Album Review: This Is Our Science by Astronautalis
Fantastic, Based on 3 Critics
Consequence of Sound - 100 Based on rating A+
“There ain’t no magic in materials. Magic’s in our words.” – “Lift the Curse” When it comes to Astronautalis, those lines are at the center of everything he does. The rapper has spent his career putting all his energy into his lyrics, and the music serves to deliver them. Minneapolis-based Charles Andrew Bothwell’s last full album was the incredible, experimental Pomegranate, and while that record was expansive and full of divergent genres and characters, This Is Our Science condenses the process into a tight 40 minutes of rhythm and revelations.
His raspy voice evokes the image of eyeballs rolling back in the head. His delivery is all blood-and-thunder. Though Astronautalis is typically aggressive, his voice can sound reserved on lighter tunes like “Secrets on Our Lips” and “Midday Moon”, but even then it’s emotionally extravagant. Hip-hop is the map on the journey of This Is Our Science, but it detours to rock and pop without losing direction.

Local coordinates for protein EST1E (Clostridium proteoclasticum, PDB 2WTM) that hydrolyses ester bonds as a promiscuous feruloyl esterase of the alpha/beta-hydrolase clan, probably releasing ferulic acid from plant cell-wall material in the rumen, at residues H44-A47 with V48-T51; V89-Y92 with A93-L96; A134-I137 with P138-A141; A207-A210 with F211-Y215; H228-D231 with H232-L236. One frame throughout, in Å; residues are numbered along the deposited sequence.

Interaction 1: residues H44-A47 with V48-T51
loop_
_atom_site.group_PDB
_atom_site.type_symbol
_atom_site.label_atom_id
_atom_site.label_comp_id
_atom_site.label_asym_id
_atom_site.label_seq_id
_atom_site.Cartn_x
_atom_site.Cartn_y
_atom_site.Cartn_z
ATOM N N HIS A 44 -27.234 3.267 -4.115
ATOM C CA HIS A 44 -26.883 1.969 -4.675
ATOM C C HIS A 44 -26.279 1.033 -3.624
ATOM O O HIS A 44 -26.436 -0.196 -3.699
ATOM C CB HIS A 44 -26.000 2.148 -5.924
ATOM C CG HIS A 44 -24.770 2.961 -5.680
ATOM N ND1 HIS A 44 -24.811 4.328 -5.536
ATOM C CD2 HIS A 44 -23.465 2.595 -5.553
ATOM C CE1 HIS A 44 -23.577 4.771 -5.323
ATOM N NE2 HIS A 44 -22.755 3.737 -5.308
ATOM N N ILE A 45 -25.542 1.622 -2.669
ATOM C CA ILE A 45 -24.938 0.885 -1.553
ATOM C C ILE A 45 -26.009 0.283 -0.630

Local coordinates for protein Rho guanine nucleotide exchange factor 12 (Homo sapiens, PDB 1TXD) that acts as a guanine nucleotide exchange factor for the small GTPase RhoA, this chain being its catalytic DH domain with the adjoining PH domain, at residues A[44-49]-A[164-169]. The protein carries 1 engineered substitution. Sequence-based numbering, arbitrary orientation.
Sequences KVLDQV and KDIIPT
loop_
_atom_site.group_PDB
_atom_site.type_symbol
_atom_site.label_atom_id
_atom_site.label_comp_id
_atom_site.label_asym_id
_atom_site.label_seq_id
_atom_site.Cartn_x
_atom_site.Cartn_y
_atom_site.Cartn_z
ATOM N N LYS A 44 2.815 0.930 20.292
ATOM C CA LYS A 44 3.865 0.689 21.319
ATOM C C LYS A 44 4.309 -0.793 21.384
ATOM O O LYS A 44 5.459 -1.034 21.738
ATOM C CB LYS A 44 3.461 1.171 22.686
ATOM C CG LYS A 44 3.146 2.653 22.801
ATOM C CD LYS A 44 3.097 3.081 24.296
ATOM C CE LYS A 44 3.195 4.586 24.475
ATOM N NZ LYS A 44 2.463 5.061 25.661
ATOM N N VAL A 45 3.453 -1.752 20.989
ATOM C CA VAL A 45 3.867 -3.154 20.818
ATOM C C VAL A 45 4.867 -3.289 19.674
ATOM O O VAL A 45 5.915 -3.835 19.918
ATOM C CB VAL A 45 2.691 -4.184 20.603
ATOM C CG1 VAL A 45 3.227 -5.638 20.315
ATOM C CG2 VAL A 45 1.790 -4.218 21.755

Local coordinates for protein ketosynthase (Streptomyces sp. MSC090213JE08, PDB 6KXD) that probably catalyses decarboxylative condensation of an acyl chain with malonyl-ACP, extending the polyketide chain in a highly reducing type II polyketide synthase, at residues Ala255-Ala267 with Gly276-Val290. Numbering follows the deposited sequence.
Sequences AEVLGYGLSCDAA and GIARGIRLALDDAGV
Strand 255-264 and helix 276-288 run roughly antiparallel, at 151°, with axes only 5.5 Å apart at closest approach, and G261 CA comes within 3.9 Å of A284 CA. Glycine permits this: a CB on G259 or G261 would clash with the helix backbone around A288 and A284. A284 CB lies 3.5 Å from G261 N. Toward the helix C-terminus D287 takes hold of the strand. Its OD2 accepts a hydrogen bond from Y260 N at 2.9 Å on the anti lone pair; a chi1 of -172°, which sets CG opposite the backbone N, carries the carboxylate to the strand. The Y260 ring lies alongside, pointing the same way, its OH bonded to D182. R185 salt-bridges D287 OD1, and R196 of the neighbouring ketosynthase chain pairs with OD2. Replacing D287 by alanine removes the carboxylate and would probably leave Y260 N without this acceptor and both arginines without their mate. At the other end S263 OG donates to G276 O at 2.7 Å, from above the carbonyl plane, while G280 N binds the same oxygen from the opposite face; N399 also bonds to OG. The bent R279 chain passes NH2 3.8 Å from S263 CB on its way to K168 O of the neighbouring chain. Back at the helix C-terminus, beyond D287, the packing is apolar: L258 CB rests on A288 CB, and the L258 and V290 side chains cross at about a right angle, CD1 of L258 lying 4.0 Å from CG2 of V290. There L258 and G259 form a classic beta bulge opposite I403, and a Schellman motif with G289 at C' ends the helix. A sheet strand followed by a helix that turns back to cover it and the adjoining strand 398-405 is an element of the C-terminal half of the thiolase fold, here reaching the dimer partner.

Astronautalis may not have the controversy that surrounds Eminem or the swagger of Jay-Z, but for the better part of a decade, he has consistently crafted some of the smartest hip-hop music in the underground—and his fourth album, This Is Our Science, proves the MC is equally as adept at improvisational freestyles as he is at crafting hooks that will stay lodged in your lobes indefinitely. In that spirit, "Thomas Jefferson" has a gritty Tom Waits vibe if Waits could effortlessly rhyme (and enunciate), and "Midday Moon" is a downbeat anthem that eschews extraneous instrumentation to further focus on his skillful syncopation, while "Secrets On Our Lips" has more in common musically with Modest Mouse than it does Mos Def. At this point in his career, Astronautalis clearly isn't afraid to take chances, whether that means unapologetically including a pop-friendly tune ("Contrails," which features Tegan And Sara's Tegan Quin) or a piano ballad ("Measure The Globe") for good measure.